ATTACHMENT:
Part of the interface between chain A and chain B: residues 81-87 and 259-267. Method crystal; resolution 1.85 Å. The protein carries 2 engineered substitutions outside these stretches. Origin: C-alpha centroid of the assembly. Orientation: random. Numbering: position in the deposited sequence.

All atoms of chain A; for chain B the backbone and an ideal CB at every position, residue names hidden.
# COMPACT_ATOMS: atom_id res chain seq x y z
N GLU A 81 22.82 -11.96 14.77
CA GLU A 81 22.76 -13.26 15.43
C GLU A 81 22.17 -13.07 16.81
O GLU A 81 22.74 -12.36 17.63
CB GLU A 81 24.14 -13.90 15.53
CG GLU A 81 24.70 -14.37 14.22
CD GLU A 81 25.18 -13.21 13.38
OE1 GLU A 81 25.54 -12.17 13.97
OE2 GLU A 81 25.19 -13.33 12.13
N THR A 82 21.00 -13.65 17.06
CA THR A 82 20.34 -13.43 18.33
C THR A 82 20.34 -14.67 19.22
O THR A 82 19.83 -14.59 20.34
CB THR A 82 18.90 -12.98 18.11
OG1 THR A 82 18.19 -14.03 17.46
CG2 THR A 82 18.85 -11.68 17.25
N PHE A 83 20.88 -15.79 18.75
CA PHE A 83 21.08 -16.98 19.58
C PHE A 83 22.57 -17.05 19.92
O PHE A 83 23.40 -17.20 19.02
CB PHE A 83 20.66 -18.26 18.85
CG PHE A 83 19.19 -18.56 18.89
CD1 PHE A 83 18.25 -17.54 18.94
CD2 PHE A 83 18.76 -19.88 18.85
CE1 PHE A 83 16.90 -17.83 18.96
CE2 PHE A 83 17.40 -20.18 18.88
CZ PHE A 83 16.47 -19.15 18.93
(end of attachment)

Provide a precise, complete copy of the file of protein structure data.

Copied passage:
Part of the interface between chain A and chain B: residues 81-87 and 259-267. Method crystal; resolution 1.85 Å. The protein carries 2 engineered substitutions outside these stretches. Origin: C-alpha centroid of the assembly. Orientation: random. Numbering: position in the deposited sequence.

All atoms of chain A; for chain B the backbone and an ideal CB at every position, residue names hidden.
# COMPACT_ATOMS: atom_id res chain seq x y z
N GLU A 81 22.82 -11.96 14.77
CA GLU A 81 22.76 -13.26 15.43
C GLU A 81 22.17 -13.07 16.81
O GLU A 81 22.74 -12.36 17.63
CB GLU A 81 24.14 -13.90 15.53
CG GLU A 81 24.70 -14.37 14.22
CD GLU A 81 25.18 -13.21 13.38
OE1 GLU A 81 25.54 -12.17 13.97
OE2 GLU A 81 25.19 -13.33 12.13
N THR A 82 21.00 -13.65 17.06
CA THR A 82 20.34 -13.43 18.33
C THR A 82 20.34 -14.67 19.22
O THR A 82 19.83 -14.59 20.34
CB THR A 82 18.90 -12.98 18.11
OG1 THR A 82 18.19 -14.03 17.46
CG2 THR A 82 18.85 -11.68 17.25
N PHE A 83 20.88 -15.79 18.75
CA PHE A 83 21.08 -16.98 19.58
C PHE A 83 22.57 -17.05 19.92
O PHE A 83 23.40 -17.20 19.02
CB PHE A 83 20.66 -18.26 18.85
CG PHE A 83 19.19 -18.56 18.89
CD1 PHE A 83 18.25 -17.54 18.94
CD2 PHE A 83 18.76 -19.88 18.85
CE1 PHE A 83 16.90 -17.83 18.96
CE2 PHE A 83 17.40 -20.18 18.88
CZ PHE A 83 16.47 -19.15 18.93